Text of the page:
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According to some, we're in the grip of an 'anxiety epidemic', with 2 in 5 of us experiencing work-related anxiety, and up to 1 in 10 of us expected to be affected by a full-blown anxiety disorder. With anxiety capable of wreaking such havoc on our emotional, physical and social wellbeing, you'd be forgiven for dismissing it as a 'useless' emotion. So why have we evolved to feel anxious, and can it still benefit us today?

Experts believe that the 'fight or flight' state induced by anxiety evolved as a means to cope with immediate, short-term fears associated with avoiding predators and securing food, drink and shelter. Once these issues were resolved, the symptoms of anxiety would dissipate. Today, however, the immediate resolution of our worries is often impossible. The result? Chronic anxiety.

According to experts, human society has shifted from an 'immediate return environment', in which actions rendered instant results, to a 'delayed return environment', in which the results of most of our actions take much longer to become apparent (e.g. we work today in order to be paid weeks or months later, and go on dates in the hopes of developing long-term relationships). In evolutionary terms, this shift occurred relatively recently (i.e. within the past few hundred years) - meaning that the mechanisms which served us so well over previous millennia haven't had a chance to catch up. You could argue, then, that much modern anxiety is, indeed, futile and counterproductive.

But a little anxiety, channelled in the right way, could still be a good thing. According to scientists, we should all be striving to hit our stress 'sweet spot'. Although high levels can be detrimental, in small doses, anxiety can help us with all manner of things, from public speaking to card games. Here are seven surprising benefits of feeling anxious...

1. It's a warning sign

Like other negative emotions, anxiety acts as an inbuilt alarm bell, urging and preparing you to take action to alter your current situation. It may not be possible to avoid or resolve every issue which causes you anxiety (after all, those bills still need to be paid), but it is always possible to channel your anxious feelings into some kind of positive action.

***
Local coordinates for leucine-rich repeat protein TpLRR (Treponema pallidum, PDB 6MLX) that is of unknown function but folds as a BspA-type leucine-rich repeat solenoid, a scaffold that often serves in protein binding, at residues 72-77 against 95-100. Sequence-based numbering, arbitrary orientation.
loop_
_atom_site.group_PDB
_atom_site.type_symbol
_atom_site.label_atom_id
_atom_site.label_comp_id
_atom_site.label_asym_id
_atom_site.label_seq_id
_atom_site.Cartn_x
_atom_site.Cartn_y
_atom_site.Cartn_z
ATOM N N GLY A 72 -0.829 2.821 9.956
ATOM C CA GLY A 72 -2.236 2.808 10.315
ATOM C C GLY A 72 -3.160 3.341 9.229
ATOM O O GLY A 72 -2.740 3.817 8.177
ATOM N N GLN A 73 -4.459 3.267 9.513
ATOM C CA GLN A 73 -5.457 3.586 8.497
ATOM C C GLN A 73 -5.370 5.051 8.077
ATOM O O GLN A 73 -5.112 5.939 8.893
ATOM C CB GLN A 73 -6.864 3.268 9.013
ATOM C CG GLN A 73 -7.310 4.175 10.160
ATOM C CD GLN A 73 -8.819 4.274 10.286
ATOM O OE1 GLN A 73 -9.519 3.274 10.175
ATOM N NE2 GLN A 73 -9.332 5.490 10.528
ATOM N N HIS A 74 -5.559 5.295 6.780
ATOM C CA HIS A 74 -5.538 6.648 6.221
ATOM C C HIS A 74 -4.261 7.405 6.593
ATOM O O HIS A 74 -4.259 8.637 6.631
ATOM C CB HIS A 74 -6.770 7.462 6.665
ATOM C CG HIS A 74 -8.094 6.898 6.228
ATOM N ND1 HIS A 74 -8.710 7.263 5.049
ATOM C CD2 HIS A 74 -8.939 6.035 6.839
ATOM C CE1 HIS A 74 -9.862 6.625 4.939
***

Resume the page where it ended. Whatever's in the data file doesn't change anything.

Become a 'healthy neurotic' by translating your fears into practical action, psychologists urge. Take things one step at a time to avoid becoming overwhelmed, and start by carrying out one action each day with both an immediate and delayed return. For example, if you are concerned about losing weight for a special event, make a point of taking a 20 minute walk or cooking a healthy meal.

2. It enhances physical performance

That 'fight or flight' response primes you for physical activity, firing up your reflexes and enhancing athletic performance. You might not be a professional athlete, but exercise can often relieve the symptoms of anxiety - make it a regular part of your routine and it could change your body's response to stress for good. There's no need to sweat it out in the gym - go for a run, give yoga a go or try out a dance class. 3. It makes you smarter

There's a raft of evidence to link anxiety with intelligence and enhanced cognitive performance. A little pre-test anxiety is associated with better performance on tricky mental tasks. More intelligent people tend to be more anxious, and produce more noradrenaline (associated with anxiety) in response to difficult problems. Even the accumulation of stressful life experiences appears to make us cleverer! According to Professor Ian Robertson of Trinity College Dublin, it's all down to noradrenaline's ability to enhance focus. Moderate stress "jizzes up" the brain, he says. 4. It can help with public speaking

See that pre-presentation anxiety as your friend and your public speaking skills could benefit, according to science. Research participants told to state, "I am excited," delivered better presentations than those who declared, "I am calm". Don't attempt to eradicate your nerves: reinterpret and channel them. 5. It makes you more observant

Anxiety makes us quicker to spot threats and more alert to relevant information in general. In gambling tasks, anxiety is associated with an enhanced ability to keep track of the relative risks and benefits associated with two decks of cards. Anxious people also seem to be better at spotting liars, leading researchers to describe them as 'natural sentinels'. 6. It makes you a better decision maker

When we feel anxious, we're less likely to think lazily or rely on cognitive biases, making us more objective reasoners. Couple that with an enhanced ability to spot and focus on relevant details, and you can consider your decision making abilities turbocharged. 7. It could save your life

Anxiety-prone people are less likely to be involved in fatal accidents, according to research.